Commerce around the world is based on trust and on the financial soundness of banks.  Firms normally send goods to customers in advance of being paid.   They get a bank IOU on shipment, which they can cash in either on delivery or shortly after.  When companies realized that the middleman bank could possibly declare bankruptcy while goods were still in transit and they were holding trade IOUs–meaning they would be unsecured creditors in a bankruptcy proceeding, to be paid at best a small fraction of the IOU amount, and even that a long time in the future–they stopped sending any merchandise   …to anyone.  World trade came to a standstill.

Just as bad, enterprise control software systems showed managements right away how large the losses were that they were incurring by not being able to sell anything.  They responded with mass layoffs of employees.  That made the economic situation even worse.

In comparison, Brexit is a walk in the park.


Of course, the rhetoric of Stubb and other pro-Remain politicians is one of the reasons for the panic that has seized financial markets once the “Leave” result was returned.

The only possible point of comparison I can see is that Brexit could lead to Grexit, Greece exiting the EU.  So far, the austerity regimen imposed by the IMF and the European Central Bank on Greece, when that country confessed to have falsified its national accounts for many years and to be unable to service its government debts, has created nothing but misery for Greece.  Leaving the EU and devaluing its currency would be an alternate solution to Greece’s financial woes.  Were it to do so, however, Greece would likely default on its sovereign debt.  That would hurt the EU banks who still hold large swathes of it.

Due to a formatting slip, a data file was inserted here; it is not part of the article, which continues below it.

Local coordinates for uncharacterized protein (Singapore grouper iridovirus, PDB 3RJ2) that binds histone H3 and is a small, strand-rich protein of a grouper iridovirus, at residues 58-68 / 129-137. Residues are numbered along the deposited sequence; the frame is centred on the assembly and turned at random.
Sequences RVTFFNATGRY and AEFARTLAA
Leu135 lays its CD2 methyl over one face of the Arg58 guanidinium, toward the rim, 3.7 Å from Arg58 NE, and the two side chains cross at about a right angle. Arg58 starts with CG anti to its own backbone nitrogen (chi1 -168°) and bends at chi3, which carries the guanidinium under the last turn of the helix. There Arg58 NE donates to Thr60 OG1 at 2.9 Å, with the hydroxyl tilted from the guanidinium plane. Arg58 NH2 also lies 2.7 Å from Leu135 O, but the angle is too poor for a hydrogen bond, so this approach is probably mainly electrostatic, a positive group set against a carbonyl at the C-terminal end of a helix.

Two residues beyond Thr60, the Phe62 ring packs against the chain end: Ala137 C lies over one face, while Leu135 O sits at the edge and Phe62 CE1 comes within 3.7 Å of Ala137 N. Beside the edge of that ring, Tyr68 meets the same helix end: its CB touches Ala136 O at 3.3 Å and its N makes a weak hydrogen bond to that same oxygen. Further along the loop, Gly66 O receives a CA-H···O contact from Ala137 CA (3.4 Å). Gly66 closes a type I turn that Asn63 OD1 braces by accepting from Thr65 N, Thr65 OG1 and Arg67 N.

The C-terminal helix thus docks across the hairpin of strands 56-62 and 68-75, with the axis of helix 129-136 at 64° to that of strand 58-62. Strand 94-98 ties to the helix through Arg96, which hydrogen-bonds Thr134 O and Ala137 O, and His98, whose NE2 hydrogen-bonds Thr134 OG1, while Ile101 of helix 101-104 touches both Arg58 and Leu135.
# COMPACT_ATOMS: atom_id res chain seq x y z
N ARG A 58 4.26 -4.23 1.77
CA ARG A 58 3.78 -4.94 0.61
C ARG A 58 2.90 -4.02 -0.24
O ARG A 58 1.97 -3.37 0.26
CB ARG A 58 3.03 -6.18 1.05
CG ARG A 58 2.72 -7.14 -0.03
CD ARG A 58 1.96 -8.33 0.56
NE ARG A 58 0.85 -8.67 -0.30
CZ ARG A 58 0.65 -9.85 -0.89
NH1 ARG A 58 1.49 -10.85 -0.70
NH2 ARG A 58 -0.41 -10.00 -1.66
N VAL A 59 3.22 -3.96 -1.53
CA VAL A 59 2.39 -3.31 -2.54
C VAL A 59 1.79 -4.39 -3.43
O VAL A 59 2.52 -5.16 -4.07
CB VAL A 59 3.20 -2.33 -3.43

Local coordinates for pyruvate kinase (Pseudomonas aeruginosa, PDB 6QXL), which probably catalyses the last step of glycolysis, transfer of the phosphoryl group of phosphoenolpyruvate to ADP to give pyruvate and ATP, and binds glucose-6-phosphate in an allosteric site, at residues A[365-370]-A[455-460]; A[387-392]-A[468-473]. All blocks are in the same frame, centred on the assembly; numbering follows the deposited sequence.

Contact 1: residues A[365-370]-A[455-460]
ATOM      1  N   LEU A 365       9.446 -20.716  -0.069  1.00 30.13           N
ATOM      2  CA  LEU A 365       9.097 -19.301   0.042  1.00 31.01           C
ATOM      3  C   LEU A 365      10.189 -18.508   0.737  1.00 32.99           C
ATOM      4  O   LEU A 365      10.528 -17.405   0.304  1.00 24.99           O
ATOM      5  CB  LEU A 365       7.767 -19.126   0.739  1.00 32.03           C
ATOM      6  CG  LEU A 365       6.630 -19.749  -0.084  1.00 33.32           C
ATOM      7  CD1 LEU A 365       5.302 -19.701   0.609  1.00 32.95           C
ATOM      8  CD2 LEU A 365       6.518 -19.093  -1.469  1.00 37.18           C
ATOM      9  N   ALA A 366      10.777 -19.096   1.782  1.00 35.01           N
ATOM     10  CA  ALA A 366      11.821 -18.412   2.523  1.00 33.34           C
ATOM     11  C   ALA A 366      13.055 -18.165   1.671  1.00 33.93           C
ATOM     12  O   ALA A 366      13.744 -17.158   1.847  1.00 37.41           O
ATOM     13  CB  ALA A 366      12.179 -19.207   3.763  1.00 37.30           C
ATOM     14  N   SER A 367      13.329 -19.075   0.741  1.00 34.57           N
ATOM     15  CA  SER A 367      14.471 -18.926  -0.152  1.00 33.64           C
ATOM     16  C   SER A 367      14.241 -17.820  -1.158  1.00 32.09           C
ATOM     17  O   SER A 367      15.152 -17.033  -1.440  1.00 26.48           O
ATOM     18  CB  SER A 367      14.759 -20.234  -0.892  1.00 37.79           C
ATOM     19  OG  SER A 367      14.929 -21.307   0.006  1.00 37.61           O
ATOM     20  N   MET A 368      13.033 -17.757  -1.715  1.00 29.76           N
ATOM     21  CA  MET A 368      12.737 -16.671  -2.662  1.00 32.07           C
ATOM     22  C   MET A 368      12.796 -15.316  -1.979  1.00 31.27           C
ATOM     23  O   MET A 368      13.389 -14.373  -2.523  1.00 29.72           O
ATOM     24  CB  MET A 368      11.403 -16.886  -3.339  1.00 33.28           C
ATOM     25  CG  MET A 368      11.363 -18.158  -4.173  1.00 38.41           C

discounting and today’s equity market

Discounting is the term Wall Street uses for the idea that investors factor into today’s prices, to a greater or lesser degree, their beliefs about the future (I wrote a detailed post about the process in October 2012).


Two of the major macroeconomic factors the market is wrestling with now are the timing and extent of the Fed’s future moves to raise interest rates from their current emergency lows, and the possibility that Greece will default on its debts and exit the euro.


My experience is that almost nothing is ever 100% discounted in advance.  There’s always some price movement when the event actually happens.  Having said that, the coming rise in interest rates in the US has been so anticipated–and talked about by the Fed–for such a long time that there may even be a positive market reaction to the first rise.  This would be on the idea that Wall Street would give a sigh of relief when there’s no more anticipatory tension to deal with.  More likely, there’ll be a mild negative movement, for a short period, but that’s all.